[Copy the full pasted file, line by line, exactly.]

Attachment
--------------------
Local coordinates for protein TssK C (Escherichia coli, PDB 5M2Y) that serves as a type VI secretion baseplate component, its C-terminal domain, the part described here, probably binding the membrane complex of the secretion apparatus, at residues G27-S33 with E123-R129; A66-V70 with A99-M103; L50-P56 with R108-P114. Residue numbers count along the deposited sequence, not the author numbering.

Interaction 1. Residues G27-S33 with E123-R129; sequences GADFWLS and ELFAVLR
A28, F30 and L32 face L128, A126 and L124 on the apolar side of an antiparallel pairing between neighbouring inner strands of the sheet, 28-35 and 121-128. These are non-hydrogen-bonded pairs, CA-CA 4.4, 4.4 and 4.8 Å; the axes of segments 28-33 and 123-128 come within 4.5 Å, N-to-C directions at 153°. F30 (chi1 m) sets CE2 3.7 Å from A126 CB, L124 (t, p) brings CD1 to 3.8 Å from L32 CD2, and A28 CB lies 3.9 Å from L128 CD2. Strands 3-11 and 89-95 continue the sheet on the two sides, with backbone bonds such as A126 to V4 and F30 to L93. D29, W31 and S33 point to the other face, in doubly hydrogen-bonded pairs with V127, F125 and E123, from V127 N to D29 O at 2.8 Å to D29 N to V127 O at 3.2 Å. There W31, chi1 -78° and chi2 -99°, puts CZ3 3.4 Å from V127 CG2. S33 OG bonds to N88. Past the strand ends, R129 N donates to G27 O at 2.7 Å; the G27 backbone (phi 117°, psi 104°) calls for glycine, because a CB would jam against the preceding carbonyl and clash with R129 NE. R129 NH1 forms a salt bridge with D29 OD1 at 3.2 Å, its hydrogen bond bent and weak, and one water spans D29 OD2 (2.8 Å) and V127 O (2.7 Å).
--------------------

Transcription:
Local coordinates for protein TssK C (Escherichia coli, PDB 5M2Y) that serves as a type VI secretion baseplate component, its C-terminal domain, the part described here, probably binding the membrane complex of the secretion apparatus, at residues G27-S33 with E123-R129; A66-V70 with A99-M103; L50-P56 with R108-P114. Residue numbers count along the deposited sequence, not the author numbering.

Interaction 1. Residues G27-S33 with E123-R129; sequences GADFWLS and ELFAVLR
A28, F30 and L32 face L128, A126 and L124 on the apolar side of an antiparallel pairing between neighbouring inner strands of the sheet, 28-35 and 121-128. These are non-hydrogen-bonded pairs, CA-CA 4.4, 4.4 and 4.8 Å; the axes of segments 28-33 and 123-128 come within 4.5 Å, N-to-C directions at 153°. F30 (chi1 m) sets CE2 3.7 Å from A126 CB, L124 (t, p) brings CD1 to 3.8 Å from L32 CD2, and A28 CB lies 3.9 Å from L128 CD2. Strands 3-11 and 89-95 continue the sheet on the two sides, with backbone bonds such as A126 to V4 and F30 to L93. D29, W31 and S33 point to the other face, in doubly hydrogen-bonded pairs with V127, F125 and E123, from V127 N to D29 O at 2.8 Å to D29 N to V127 O at 3.2 Å. There W31, chi1 -78° and chi2 -99°, puts CZ3 3.4 Å from V127 CG2. S33 OG bonds to N88. Past the strand ends, R129 N donates to G27 O at 2.7 Å; the G27 backbone (phi 117°, psi 104°) calls for glycine, because a CB would jam against the preceding carbonyl and clash with R129 NE. R129 NH1 forms a salt bridge with D29 OD1 at 3.2 Å, its hydrogen bond bent and weak, and one water spans D29 OD2 (2.8 Å) and V127 O (2.7 Å).